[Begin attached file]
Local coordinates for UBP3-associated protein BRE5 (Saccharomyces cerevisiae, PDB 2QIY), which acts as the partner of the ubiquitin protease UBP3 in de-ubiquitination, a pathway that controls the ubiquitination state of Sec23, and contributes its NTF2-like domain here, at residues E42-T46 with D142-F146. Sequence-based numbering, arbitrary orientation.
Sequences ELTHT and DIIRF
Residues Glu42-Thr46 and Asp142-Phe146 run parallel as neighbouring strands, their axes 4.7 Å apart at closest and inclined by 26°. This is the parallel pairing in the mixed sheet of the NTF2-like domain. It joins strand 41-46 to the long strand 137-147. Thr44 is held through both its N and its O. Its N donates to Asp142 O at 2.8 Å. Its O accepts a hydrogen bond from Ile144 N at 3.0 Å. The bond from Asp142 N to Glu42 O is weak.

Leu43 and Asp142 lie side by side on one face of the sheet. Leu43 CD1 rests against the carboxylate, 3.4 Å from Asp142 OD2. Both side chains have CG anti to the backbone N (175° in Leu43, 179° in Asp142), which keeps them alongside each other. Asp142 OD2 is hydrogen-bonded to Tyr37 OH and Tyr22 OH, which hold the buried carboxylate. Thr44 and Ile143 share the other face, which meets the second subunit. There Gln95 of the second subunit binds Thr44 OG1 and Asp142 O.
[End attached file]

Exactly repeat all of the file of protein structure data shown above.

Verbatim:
Local coordinates for UBP3-associated protein BRE5 (Saccharomyces cerevisiae, PDB 2QIY), which acts as the partner of the ubiquitin protease UBP3 in de-ubiquitination, a pathway that controls the ubiquitination state of Sec23, and contributes its NTF2-like domain here, at residues E42-T46 with D142-F146. Sequence-based numbering, arbitrary orientation.
Sequences ELTHT and DIIRF
Residues Glu42-Thr46 and Asp142-Phe146 run parallel as neighbouring strands, their axes 4.7 Å apart at closest and inclined by 26°. This is the parallel pairing in the mixed sheet of the NTF2-like domain. It joins strand 41-46 to the long strand 137-147. Thr44 is held through both its N and its O. Its N donates to Asp142 O at 2.8 Å. Its O accepts a hydrogen bond from Ile144 N at 3.0 Å. The bond from Asp142 N to Glu42 O is weak.

Leu43 and Asp142 lie side by side on one face of the sheet. Leu43 CD1 rests against the carboxylate, 3.4 Å from Asp142 OD2. Both side chains have CG anti to the backbone N (175° in Leu43, 179° in Asp142), which keeps them alongside each other. Asp142 OD2 is hydrogen-bonded to Tyr37 OH and Tyr22 OH, which hold the buried carboxylate. Thr44 and Ile143 share the other face, which meets the second subunit. There Gln95 of the second subunit binds Thr44 OG1 and Asp142 O.